Last night, with the aid of my gps, I weaved my way along the secret back lanes of West Dorset and, with a bit of doubling back, found the village hall of Whitchurch Canonicorum exactly at 7.30 when West Dorset BKA’s lecture on Thermal Performance of Beehives was due to start. Fortunately, although advertised in GMT, they use local time (about 2 degrees and 45 minutes west of Greenwich) in West Dorset so I had nearly a quarter of an hour to find a seat in the very full hall and see who was there.
Besides members of the local branch, I saw people from Dorchester & Weymouth, East Devon, Blandford & Sturminster and, sat next to me, Somerset. The talk had been well advertised!
The speakers, who worked as a team, were husband and wife Derek and Elaine Mitchell from Hampshire. Derek took the lead as the scientist while Elaine, who is the beekeeper, took over at times to demonstrate the practical side.
With the aid of a magic lantern Derek showed diagrams and graphs to demonstrate that Tom Seeley’s 40 year old description of the sort of hollow tree preferred by swarms is the most efficient thermally while the design of hive usually preferred by beekeepers is least efficient. Then they showed off their own polystyrene hives.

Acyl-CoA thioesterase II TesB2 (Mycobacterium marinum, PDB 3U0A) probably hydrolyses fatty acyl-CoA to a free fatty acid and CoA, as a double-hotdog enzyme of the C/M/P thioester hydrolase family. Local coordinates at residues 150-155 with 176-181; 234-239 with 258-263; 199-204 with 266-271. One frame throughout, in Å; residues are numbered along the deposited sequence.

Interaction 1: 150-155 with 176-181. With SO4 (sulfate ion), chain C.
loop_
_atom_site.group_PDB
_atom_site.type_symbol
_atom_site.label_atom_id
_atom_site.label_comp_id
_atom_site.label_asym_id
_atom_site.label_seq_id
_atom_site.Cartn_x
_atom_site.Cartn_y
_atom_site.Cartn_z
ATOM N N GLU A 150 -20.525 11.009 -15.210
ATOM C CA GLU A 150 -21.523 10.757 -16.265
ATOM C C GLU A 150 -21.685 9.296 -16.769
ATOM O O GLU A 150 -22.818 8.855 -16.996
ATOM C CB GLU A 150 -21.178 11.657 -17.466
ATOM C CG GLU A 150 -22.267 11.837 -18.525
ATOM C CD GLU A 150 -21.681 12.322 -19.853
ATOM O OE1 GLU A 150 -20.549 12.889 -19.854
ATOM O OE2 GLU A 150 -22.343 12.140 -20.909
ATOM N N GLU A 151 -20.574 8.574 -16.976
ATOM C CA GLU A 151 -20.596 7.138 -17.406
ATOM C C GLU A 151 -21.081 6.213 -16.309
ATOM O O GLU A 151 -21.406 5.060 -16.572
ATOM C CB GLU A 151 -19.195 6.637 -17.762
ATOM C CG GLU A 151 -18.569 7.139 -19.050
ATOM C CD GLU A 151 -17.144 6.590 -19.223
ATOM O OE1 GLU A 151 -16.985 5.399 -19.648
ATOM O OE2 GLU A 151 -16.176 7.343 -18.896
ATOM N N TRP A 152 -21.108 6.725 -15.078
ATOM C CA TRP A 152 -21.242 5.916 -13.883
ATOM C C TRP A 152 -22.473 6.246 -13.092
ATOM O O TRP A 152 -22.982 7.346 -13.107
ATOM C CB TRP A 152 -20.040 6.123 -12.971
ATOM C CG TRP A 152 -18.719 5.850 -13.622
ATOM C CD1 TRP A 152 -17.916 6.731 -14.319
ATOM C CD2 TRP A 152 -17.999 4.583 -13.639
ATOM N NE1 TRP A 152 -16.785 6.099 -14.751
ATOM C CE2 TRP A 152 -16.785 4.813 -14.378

When question time arrived I took the opportunity to speak about the winter, inside and out, temperature measurements that apprentice Sarah made on a top bar hive of mine at her Bee Happy Plants nursery. I described how the two lines of measurements, when plotted on the same graph, were mirror images of each other, indicating that when it was colder outside it was warmer inside and vice versa.
After several others had raised points or asked questions, it was time for tea and cake! I went around the table about 3 times! West Dorset has some really talented culinary artists and I expect they’re probably ok at keeping bees too.